Thursday, December 8, 2011

P. Emerson Williams In Apocalyptic Imaginary: Early Edition

Pieces that ran on ModernMythology.net are gathered, edited and expanded in this special collection. This endeavour is one of the projects the fund raising campaign helped bring to life, and is just the beginning of what is to be brought to you in the coming year. Some of this will include the music of Veil of Thorns. Here are a couple examples from the book from me, your humble Veil of Thorns overlord:

Modernism to Postmodernism to Postmortemism

By P. Emerson Williams
We cultural types do love to declare death wherever we cast our jaded blood-shot eyes. When our imaginations are exhausted, hard-ons for the latest arising only with greater efforts require new extremes of fetishism. A point comes when completed work crowds out attention. Art, empire, economy, politics look to us to be sated with days and ready to give in to sweet oblivion.
Lady Gaga killed sex, says the once much discussed Camille Paglia, who quotes her subject who declaims “Music is a lie”, “Art is a lie”, “Gaga is a lie”. The death of the novel is an idea so oft repeated that one can envision members of the literary establishment daring each other to intone the phrase three times in front of a mirror in expectation of the candyman to appear. And closer to home for us here, the right honourable psychonaut James L. Kent writing for Acceler8or the new transhumanist vehicle established by R. U. Sirius says we've come to rest after years of the deceler8ing of music as a living mode of expression. Nice opening shot.
Read on at Modern Mythology. 




Human Demonology: Salome

By P. Emerson Williams
And when a convenient day was come, that Herod on his birthday made a supper to his lords, high captains, and chief estates of Galilee; And when the daughter of the said Herodias came in, and danced, and pleased Herod and them that sat with him, the king said unto the damsel, Ask of me whatsoever thou wilt, and I will give it thee. And he sware unto her, Whatsoever thou shalt ask of me, I will give it thee, unto the half of my kingdom. And she went forth, and said unto her mother, What shall I ask? And she said, The head of John the Baptist.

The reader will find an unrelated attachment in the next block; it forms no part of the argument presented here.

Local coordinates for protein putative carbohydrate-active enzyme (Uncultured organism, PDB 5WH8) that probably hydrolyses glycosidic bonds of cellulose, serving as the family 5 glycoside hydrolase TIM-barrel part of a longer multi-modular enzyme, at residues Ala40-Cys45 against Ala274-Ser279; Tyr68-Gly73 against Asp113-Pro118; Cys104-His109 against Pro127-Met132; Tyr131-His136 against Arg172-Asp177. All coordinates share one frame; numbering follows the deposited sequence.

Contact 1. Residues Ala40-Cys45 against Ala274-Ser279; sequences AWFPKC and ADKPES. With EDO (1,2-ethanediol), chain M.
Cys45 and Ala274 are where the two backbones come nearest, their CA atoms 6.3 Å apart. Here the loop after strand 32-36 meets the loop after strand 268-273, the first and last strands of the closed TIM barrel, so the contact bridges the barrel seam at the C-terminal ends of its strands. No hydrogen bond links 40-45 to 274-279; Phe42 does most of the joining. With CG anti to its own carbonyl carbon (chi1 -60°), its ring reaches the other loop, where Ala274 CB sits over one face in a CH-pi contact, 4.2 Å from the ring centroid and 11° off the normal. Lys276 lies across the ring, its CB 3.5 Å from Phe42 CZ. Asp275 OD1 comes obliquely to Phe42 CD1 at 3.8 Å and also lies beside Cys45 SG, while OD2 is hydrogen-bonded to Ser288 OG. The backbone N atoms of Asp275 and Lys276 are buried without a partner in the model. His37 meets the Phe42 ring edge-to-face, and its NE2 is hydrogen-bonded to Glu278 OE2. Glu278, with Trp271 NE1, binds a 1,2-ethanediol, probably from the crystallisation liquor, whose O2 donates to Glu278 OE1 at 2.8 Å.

And she came in straightway with haste unto the king, and asked, saying, I will that thou give me by and by in a charger the head of John the Baptist. And the king was exceeding sorry; yet for his oath's sake, and for their sakes which sat with him, he would not reject her. And immediately the king sent an executioner, and commanded his head to be brought: and he went and beheaded him in the prison, and brought his head in a charger, and gave it to the damsel: and the damsel gave it to her mother. And when his disciples heard of it, they came and took up his corpse, and laid it in a tomb.- (Mark 6:21-29, KJV)  
The story of Salome is a familiar one in Western culture, the climax of wich with her lascivious dance and the severed head of John the Baptist has fired the imagination of artists, writers and composers for hundreds of years. Then there's Dracula as an allegory describing Victorian men's fear of female sexuality, Lilith in legend and art... The mythical Salome can be seen as both a product of and a window into the minds of those who told it. Salome was a real historical person, born EV 14, the daughter of Herodias and the stepdaughter of the Emperor Herod Antipas. Though she is unnamed in the New Testament, Salome is named in the writings of the historian Josephus.

Read the rest of the article at Modern Mythology.




This book captures and expands upon the unique commentary and analysis that has helped define the Modern Mythology project in 2011. Through the voices of many contributors, we collectively take a hard look at the blurred lines between narrative and truth, philosophy and literature, personal history and cultural memory. All of this is done with an eye towards the imagined apocalypse that is always just around the corner.

This is the $.99 early edition, meaning that there will be one more editorial pass before the final version which will be released in print. This contains all the final content that the final book has, but will almost certainly have minor typos. If they light your hair on fire, feel free to report them.

Available as PDF, .epub, Kindle and more on Smashwords. (Just $.99)

First edition in print and kindle formats Jan 2012.


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